As the industry shifts towards automation and digitalisation, what are some of the challenges you’ve experienced? How has that impacted your approach to talent?

Change management takes time. There is still some skepticism among workers around the adoption of technology. I’ve even heard from a young employee in my organisation who felt these efforts were just a gimmick. They still can’t quite see the potential of technology in transforming the sector, so we need to change mindsets and convince people of the benefits.

When we last spoke two years ago, data-driven skill sets like analytics were heavily in demand. Today, more than just specialised skills, we’re also looking for multi-disciplinary talent who can think out of the box. For example, talent on the factory side, such as in modular integrated construction (MiC), should also be aware of matters around safety, logistics, and the development of automation.

There are some candidates who have job hopped multiple times, serving only short stints in each company. Before, such candidates might not be considered for a position since they have never been with a single projection through to its completion. But now, companies may take a different perspective. These candidates also bring the unique position of having worked on many projects with exposure to a wide range of approaches. Instead of simply taking the task at hand for what it is, we want innovative individuals who can anticipate industry needs and find ways to meet them.


Can you share with us your talent strategy in regard to the transformation of the industry?

Hiring the right talent is very challenging. It’s not difficult to get stellar CVs from jobs we list online, but it is difficult to assess other qualities just from the CV alone – like whether the person has a sense of responsibility, or whether they bring a sense of purpose to their work.

For those reasons, we rely on specialists who understand what the industry needs. Through partners like Robert Walters, we’ve had great success with finding talent who are intellectually curious and passionate about developing alongside the industry.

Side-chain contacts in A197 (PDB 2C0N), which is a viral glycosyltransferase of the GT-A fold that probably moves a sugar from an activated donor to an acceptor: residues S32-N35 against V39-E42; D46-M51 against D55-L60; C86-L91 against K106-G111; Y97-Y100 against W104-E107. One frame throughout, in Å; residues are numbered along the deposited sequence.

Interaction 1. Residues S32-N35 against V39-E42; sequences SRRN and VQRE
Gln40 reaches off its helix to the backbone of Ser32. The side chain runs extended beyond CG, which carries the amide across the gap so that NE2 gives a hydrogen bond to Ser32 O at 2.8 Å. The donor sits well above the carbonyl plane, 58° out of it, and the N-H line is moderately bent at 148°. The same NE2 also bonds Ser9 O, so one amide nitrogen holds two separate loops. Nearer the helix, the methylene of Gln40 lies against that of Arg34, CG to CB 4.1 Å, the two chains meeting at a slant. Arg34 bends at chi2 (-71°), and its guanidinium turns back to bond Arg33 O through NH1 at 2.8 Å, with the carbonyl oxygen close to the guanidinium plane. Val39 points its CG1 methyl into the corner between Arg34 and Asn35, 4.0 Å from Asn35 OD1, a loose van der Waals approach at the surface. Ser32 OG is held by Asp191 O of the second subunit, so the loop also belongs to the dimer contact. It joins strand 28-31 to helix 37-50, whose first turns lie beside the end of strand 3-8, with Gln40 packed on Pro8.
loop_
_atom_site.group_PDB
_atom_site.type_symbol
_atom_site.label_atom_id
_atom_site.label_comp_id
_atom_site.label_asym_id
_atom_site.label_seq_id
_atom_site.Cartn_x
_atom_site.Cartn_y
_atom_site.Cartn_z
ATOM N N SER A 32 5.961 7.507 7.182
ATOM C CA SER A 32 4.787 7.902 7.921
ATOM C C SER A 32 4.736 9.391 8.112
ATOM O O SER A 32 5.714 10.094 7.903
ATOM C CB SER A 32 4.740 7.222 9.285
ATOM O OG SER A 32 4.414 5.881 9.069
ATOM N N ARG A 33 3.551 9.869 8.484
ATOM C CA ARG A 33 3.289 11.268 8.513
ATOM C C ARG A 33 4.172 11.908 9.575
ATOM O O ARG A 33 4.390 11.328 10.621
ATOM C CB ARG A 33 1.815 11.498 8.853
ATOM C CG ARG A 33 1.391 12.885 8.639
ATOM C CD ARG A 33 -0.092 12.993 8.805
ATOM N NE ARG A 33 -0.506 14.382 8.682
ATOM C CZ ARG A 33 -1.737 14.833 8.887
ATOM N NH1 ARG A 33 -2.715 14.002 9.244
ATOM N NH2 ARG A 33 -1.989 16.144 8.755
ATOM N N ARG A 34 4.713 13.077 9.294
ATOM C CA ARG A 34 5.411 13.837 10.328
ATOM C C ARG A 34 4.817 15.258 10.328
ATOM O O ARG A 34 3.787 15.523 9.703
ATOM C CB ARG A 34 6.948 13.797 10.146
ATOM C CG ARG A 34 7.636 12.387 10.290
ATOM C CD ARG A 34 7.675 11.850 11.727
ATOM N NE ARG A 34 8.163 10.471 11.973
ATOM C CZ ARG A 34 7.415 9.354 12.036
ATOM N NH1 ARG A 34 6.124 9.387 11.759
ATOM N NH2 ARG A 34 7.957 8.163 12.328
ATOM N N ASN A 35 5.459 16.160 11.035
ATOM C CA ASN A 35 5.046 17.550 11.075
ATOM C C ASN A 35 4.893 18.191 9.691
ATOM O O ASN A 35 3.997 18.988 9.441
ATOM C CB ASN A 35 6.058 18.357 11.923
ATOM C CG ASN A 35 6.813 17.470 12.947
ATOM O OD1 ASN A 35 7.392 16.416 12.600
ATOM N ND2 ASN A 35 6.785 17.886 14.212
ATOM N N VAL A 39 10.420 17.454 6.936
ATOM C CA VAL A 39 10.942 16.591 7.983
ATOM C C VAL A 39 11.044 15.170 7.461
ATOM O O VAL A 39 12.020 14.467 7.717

We’re also looking to explore talent opportunities in the Greater Bay Area(GBA). GBA talent often exhibit strong motivation and passion. They can offer valuable insights by sharing their work practices from Mainland China, while possessing a broad international perspective. As integration between Mainland China and Hong Kong increases, opportunities arise. By bringing Hilti China and Hilti Hong Kong teams closer, I believe we can foster more knowledge sharing and a cross pollination of ideas.

Hilti at China Autumn Career Fair 2023

As someone who has successfully carved out a fulfilling career in the industry, what is your advice for candidates today?

Digitalisation and automation can reduce risk, improve safety, supplement construction work and ease labour shortages, but they will never replace people as all machines and technologies still have to be operated by humans. I believe there will be strong demand for talent in areas like construction technology applications in the next five to six years, so this is the right time to prepare for those opportunities.

Instead of growing only in one specialised area, candidates should consider upskilling across different domains so they are more nimble and responsive to industry changes. Internal rotations are also a good way to earn that breadth of experience and that is also something we promote at Hilti. For instance, sales representatives can move to positions in product marketing, or human resources talent can learn by shifting to other support functions. I recommend challenging yourself to step out of your comfort zone and to find a deeper purpose at work.

There is much on the horizon for our industry with projects from the Northern Metropolis venture, MTR and more. Talent today will need to shore up their knowledge across a wider breadth of domains. But that also means they have more choices in where they can take their career and how they want to position themselves in the market.